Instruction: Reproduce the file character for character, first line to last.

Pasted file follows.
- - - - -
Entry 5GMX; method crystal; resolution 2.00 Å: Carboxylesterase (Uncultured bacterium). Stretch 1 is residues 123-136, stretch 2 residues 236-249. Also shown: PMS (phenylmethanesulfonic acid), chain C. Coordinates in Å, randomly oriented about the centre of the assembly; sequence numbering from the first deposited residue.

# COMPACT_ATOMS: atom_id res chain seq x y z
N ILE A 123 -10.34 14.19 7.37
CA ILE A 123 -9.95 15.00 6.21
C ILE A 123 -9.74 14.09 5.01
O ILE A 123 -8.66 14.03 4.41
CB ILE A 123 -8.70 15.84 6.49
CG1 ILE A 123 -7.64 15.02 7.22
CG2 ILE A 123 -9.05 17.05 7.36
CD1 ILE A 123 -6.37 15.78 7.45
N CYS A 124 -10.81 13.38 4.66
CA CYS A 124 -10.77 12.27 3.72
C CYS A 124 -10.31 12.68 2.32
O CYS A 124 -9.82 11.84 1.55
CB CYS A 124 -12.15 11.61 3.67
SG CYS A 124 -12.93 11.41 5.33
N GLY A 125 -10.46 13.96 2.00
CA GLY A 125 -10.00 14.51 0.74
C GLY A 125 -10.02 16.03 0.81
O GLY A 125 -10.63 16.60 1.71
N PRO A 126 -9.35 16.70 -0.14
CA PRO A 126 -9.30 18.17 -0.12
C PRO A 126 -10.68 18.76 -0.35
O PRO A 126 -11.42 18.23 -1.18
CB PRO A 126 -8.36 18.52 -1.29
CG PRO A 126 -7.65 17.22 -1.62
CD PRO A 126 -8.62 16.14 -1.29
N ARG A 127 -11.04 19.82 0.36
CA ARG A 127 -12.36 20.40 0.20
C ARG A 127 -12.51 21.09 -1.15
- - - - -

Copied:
Entry 5GMX; method crystal; resolution 2.00 Å: Carboxylesterase (Uncultured bacterium). Stretch 1 is residues 123-136, stretch 2 residues 236-249. Also shown: PMS (phenylmethanesulfonic acid), chain C. Coordinates in Å, randomly oriented about the centre of the assembly; sequence numbering from the first deposited residue.

# COMPACT_ATOMS: atom_id res chain seq x y z
N ILE A 123 -10.34 14.19 7.37
CA ILE A 123 -9.95 15.00 6.21
C ILE A 123 -9.74 14.09 5.01
O ILE A 123 -8.66 14.03 4.41
CB ILE A 123 -8.70 15.84 6.49
CG1 ILE A 123 -7.64 15.02 7.22
CG2 ILE A 123 -9.05 17.05 7.36
CD1 ILE A 123 -6.37 15.78 7.45
N CYS A 124 -10.81 13.38 4.66
CA CYS A 124 -10.77 12.27 3.72
C CYS A 124 -10.31 12.68 2.32
O CYS A 124 -9.82 11.84 1.55
CB CYS A 124 -12.15 11.61 3.67
SG CYS A 124 -12.93 11.41 5.33
N GLY A 125 -10.46 13.96 2.00
CA GLY A 125 -10.00 14.51 0.74
C GLY A 125 -10.02 16.03 0.81
O GLY A 125 -10.63 16.60 1.71
N PRO A 126 -9.35 16.70 -0.14
CA PRO A 126 -9.30 18.17 -0.12
C PRO A 126 -10.68 18.76 -0.35
O PRO A 126 -11.42 18.23 -1.18
CB PRO A 126 -8.36 18.52 -1.29
CG PRO A 126 -7.65 17.22 -1.62
CD PRO A 126 -8.62 16.14 -1.29
N ARG A 127 -11.04 19.82 0.36
CA ARG A 127 -12.36 20.40 0.20
C ARG A 127 -12.51 21.09 -1.15